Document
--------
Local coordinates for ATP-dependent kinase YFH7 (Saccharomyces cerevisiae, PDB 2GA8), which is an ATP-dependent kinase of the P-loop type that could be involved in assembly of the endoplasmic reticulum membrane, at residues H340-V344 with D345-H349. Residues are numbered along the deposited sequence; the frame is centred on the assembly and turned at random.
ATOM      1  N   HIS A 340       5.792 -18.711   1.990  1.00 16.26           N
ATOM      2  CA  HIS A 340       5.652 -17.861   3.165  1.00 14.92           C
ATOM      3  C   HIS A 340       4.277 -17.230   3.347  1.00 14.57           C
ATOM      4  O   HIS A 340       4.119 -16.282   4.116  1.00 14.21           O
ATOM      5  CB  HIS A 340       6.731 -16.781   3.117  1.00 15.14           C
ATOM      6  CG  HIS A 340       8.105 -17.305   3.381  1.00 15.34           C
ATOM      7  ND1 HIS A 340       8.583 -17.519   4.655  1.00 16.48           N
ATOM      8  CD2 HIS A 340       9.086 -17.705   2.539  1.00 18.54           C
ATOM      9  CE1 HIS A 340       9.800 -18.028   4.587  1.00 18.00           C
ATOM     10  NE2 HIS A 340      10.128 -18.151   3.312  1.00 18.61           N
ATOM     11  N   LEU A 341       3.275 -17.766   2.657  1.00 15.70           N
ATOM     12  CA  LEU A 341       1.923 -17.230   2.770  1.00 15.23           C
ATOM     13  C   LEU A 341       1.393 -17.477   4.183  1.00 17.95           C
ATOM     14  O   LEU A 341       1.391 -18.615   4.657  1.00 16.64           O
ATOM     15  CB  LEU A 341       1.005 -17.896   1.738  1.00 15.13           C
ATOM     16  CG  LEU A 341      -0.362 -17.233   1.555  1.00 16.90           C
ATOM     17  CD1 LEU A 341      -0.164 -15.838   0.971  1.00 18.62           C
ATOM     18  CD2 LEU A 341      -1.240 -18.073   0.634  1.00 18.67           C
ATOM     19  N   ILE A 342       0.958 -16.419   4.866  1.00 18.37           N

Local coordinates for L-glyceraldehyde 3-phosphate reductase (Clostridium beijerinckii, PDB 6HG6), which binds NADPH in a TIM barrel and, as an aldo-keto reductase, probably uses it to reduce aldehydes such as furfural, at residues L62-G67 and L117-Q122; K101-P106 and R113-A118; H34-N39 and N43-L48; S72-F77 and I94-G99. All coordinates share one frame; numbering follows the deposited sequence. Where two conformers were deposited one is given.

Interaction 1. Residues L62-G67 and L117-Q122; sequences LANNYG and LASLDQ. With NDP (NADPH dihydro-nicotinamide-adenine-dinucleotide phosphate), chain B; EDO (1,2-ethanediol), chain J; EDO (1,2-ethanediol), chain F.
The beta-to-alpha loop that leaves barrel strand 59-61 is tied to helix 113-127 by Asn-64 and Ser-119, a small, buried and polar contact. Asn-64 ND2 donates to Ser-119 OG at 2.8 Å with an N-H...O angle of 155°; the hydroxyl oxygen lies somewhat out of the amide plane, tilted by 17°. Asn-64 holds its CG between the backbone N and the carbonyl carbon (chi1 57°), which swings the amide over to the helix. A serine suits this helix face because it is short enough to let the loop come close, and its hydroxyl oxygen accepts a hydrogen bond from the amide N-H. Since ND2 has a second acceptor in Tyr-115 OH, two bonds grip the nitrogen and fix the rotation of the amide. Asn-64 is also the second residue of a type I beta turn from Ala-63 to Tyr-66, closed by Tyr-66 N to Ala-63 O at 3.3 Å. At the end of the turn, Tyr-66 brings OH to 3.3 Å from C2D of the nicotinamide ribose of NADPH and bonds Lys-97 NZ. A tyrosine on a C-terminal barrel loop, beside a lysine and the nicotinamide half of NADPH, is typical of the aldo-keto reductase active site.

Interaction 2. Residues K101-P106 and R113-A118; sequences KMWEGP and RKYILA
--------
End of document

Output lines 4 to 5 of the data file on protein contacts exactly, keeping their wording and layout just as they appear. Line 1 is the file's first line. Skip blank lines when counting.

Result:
ATOM      3  C   HIS A 340       4.277 -17.230   3.347  1.00 14.57           C
ATOM      4  O   HIS A 340       4.119 -16.282   4.116  1.00 14.21           O